Escape to Cornwall: On gardening leave at the Eden Project
Cornwall’s popular attraction is now offering visitors the chance to become ‘Gardener For a Day’ in its artificial biomes. Sarah Baxter, self-confessed novice, puts her green-fingered credentials to the test. What could go wrong?
Sarah Baxter is part-time Associate Editor of Wanderlust travel magazine and a part-time freelance travel journalist and editor. She has written many features for The Independent, as well as for other newspapers, magazines, blogs and books. She loves exploring the great outdoors, and when she's not thinking travel, she's likely lacing up for a run instead.
Tuesday 29 October 2013
I’m very bad at gardening – I kill plants and nurture weeds; I don’t even know if I own a spade. So enrolling as an Eden Project “Gardener For A Day” – a behind-the-scenes experience at the Cornish biomes – was both an intriguing prospect and a source of some concern. On one hand, I might learn something. On the other, there was a chance I might maim Britain’s best leisure attraction – a title Eden won at the British Travel Awards in both 2011 and 2012.
“You can’t do any serious damage,” horticulturalist Lucy assured me as she led the way into the Rainforest. I felt a wave of relief – or perhaps that was just the hot, moist air of the leafy biome, where conditions are kept at an Amazon-esque humidity. All around us coffee bushes, banana palms, kapoks and cassavas, papaya, cola, stinkwood and jasmine joined in a mass exhalation; the place felt intensely alive. And yet human life was virtually absent: the best thing about being an honorary gardener is that, as the day starts at 8am, you get Eden access well before the doors open to the public.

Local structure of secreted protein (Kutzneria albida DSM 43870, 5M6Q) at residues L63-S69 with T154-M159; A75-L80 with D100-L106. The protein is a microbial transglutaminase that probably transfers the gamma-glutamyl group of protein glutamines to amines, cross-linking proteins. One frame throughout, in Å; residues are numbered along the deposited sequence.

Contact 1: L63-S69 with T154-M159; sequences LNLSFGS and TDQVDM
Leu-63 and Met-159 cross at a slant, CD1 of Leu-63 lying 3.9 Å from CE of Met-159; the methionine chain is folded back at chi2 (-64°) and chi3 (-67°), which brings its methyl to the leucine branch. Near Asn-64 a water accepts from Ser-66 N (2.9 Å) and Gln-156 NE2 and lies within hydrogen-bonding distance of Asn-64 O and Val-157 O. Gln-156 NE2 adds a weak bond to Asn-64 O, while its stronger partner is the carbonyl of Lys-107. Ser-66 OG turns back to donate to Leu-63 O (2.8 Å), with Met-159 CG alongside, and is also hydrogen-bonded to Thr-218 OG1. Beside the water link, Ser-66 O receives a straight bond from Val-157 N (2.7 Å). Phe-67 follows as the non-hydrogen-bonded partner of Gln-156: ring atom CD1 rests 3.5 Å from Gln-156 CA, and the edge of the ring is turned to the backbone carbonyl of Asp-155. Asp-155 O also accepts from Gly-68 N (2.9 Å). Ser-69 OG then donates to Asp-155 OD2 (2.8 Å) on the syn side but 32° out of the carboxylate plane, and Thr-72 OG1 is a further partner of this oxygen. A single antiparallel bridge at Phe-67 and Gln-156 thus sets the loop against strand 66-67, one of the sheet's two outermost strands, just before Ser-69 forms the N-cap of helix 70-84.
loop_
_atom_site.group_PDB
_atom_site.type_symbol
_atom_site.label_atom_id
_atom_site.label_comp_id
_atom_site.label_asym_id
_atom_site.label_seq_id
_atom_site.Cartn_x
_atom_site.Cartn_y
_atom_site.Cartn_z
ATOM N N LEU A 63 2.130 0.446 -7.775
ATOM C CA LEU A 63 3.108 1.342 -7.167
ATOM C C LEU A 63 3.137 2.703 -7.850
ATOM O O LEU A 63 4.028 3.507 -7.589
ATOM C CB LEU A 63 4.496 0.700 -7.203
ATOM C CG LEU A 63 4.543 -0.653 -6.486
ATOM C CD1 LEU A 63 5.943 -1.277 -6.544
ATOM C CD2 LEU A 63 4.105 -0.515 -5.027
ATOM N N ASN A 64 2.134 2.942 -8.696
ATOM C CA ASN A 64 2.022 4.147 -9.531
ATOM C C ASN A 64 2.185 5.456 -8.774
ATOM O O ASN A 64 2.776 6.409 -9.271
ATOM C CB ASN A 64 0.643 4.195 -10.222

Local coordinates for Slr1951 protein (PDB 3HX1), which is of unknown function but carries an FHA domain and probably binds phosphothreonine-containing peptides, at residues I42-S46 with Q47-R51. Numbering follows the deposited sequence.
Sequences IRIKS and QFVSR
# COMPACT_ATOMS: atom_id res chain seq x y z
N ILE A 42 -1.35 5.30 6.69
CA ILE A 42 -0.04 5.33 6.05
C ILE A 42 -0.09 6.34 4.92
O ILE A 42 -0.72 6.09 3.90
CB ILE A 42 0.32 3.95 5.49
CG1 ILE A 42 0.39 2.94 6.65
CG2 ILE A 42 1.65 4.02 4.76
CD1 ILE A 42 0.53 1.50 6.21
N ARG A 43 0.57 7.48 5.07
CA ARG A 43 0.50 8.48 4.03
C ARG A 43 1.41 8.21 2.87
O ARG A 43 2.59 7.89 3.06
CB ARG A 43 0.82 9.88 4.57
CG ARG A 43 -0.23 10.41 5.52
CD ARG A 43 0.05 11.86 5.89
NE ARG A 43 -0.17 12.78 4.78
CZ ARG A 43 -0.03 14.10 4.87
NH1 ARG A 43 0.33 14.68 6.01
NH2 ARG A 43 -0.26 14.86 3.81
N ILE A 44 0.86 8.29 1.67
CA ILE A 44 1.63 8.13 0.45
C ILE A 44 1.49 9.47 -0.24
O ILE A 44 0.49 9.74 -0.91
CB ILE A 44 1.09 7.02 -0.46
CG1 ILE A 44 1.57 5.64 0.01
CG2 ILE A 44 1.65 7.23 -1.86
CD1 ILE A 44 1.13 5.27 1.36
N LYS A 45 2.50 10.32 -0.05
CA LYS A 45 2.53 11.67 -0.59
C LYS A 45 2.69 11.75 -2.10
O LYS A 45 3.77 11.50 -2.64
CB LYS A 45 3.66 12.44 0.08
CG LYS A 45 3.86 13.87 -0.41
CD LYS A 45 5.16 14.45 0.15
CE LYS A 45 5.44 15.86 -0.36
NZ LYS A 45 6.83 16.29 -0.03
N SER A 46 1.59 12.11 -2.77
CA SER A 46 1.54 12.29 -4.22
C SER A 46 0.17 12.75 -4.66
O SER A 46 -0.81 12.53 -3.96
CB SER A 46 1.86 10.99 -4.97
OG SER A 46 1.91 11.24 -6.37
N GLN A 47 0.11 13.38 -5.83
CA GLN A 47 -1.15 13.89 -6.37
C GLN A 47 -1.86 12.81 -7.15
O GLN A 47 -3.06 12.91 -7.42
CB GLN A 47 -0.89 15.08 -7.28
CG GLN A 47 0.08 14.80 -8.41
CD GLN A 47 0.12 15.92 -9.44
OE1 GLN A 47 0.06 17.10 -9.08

“The staff have to start early to deal with any hazards that have sprung up overnight,” Lucy explained, as we strolled from West Africa into Malaysia – two of the biome’s distinct zones – completing her daily check for dangerous foliage. She soon spotted a potential menace, a broken bough that could (worst case scenario) fall during the day and clobber a visitor. Our mission: to render it harmless.
Being careful not to fall into a rice paddy, Lucy and I hauled the branch out of harm’s way and set upon it with a saw. In minutes, it was kindling, and loaded into the back of the buggy for recycling. Horticulturist John – a former Savile Row tailor who’s swapped scissors for secateurs – had it much tougher. He’d spotted a frond about to fall from the top of a giant palm; no job for an amateur, he delegated his watering duties to me while he ascended via mechanical cherry-picker to carry out some vertiginous pruning.
Watering plants didn’t sound like a glamorous job, but it was curiously soothing. For a start, I was confident I couldn’t get it wrong and I certainly learned things – namely, don’t water an overhanging branch that you’re just about to walk underneath. But mainly it was rather therapeutic. I had a purpose, but a simple one; one that made me feel useful but also allowed time to absorb and enjoy the prolific green, exotic flora and enormous butterflies. I was almost disappointed when John wanted his hose back.